Gnarr | On Demand review
An Icelandic prank doc keeps too cool.
Icelandic comedian Jón Gnarr has only one wish: “to make people happy.” As the core value of a public official, that’s a pretty good one, so Gnarr decides to run for mayor of his struggling hometown, Reykjavík. His campaign starts off as a mad performance-art piece about Iceland’s broken political system, but his outrageous proposals (like his refusal to work with anyone who doesn’t like the HBO series The Wire) and quick-witted candor quickly transform him from joke candidate to serious contender.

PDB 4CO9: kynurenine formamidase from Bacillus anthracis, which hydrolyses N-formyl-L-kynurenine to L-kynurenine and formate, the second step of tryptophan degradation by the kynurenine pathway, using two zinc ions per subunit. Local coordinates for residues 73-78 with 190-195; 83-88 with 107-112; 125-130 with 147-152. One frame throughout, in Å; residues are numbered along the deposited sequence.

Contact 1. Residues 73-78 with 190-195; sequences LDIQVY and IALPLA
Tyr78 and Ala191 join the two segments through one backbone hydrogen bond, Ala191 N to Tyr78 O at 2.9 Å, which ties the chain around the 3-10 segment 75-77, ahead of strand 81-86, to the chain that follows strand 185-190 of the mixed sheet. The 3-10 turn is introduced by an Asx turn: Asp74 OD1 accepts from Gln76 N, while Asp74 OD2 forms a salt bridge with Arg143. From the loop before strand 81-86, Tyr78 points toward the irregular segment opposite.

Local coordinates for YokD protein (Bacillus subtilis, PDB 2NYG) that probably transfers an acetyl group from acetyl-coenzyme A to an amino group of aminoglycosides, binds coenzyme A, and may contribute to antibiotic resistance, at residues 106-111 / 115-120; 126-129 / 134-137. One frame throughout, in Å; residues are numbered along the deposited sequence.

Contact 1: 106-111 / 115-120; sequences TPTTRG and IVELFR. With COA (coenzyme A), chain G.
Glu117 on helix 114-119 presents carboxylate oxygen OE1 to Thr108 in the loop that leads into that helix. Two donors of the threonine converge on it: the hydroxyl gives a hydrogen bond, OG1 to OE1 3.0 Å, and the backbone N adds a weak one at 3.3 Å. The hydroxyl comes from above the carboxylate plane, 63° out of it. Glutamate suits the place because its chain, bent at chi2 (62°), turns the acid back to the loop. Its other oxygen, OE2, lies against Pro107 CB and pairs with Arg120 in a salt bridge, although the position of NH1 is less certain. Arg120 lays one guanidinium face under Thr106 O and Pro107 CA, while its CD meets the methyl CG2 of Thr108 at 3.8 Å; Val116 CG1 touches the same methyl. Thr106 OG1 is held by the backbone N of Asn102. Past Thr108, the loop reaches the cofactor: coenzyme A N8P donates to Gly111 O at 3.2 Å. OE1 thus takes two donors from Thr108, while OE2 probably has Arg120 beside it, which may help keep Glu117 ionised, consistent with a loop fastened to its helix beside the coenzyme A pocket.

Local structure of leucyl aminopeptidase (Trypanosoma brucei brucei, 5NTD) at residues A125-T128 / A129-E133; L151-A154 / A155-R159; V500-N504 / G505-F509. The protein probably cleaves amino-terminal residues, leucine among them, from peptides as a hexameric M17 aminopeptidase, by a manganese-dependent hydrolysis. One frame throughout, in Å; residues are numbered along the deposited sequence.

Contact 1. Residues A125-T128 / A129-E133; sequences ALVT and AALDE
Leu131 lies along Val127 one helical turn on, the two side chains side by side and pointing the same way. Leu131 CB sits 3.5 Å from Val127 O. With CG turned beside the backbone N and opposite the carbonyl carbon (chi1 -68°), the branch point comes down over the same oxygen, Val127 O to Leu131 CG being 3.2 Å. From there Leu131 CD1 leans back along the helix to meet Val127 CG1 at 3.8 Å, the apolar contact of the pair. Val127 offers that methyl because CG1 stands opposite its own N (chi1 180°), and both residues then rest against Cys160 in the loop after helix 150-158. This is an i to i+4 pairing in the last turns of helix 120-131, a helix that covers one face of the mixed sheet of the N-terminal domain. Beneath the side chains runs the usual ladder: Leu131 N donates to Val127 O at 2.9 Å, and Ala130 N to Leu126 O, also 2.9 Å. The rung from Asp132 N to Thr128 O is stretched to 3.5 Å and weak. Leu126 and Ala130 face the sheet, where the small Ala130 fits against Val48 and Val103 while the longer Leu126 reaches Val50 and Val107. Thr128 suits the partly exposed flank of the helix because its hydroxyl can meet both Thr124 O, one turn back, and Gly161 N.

It’s easy to see what endeared Gnarr to Reykjavík voters, but it’s tougher to find things to endear Gnarr, the documentary about his campaign, to American audiences. Director Gaukur Úlfarsson makes no attempt to capture the full breadth of the mayoral race or to talk to any of his subject’s opponents. He barely gets Gnarr’s genuine opinion about anything (other than The Wire, obviously). His camera exists solely to record the comedian’s material, most of which is so Iceland-specific it will go completely over the heads of viewers here. (If you know what the Hljómskálagarourinn is—and think there should be free access to it—this is your movie.) Does the documentary exist to support Gnarr’s run for mayor, or does the run for mayor exist to support the documentary? Right up until the surprising finale, it’s tough to say; like any good politician, Gnarr stays on message and never lets his guard down. (Now available on VOD.)